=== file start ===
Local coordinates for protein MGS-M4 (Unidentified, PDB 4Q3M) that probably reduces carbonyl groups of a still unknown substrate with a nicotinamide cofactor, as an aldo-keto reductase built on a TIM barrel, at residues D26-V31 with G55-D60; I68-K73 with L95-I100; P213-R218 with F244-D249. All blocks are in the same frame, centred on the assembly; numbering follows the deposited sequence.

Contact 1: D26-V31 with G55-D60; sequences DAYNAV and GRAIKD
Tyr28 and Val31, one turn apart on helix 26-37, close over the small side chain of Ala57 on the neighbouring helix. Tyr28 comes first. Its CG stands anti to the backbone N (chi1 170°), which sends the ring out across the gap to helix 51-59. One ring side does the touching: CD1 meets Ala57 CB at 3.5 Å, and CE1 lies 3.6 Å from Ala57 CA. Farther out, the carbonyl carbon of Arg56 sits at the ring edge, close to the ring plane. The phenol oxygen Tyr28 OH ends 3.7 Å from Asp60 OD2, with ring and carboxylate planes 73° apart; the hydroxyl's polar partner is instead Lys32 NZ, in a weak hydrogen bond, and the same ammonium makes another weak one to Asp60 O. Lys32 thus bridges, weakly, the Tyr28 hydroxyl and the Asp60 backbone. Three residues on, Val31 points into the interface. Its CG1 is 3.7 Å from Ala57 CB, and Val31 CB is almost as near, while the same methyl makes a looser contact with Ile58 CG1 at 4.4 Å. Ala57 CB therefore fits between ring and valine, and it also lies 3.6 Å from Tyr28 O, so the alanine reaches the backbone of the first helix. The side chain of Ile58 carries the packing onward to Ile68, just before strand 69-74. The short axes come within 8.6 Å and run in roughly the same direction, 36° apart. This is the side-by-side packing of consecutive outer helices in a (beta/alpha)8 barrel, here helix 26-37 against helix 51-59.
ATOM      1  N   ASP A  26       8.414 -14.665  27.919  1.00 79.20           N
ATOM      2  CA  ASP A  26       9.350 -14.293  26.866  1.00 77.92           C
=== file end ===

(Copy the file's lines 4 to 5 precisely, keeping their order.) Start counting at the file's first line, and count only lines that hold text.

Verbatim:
ATOM      1  N   ASP A  26       8.414 -14.665  27.919  1.00 79.20           N
ATOM      2  CA  ASP A  26       9.350 -14.293  26.866  1.00 77.92           C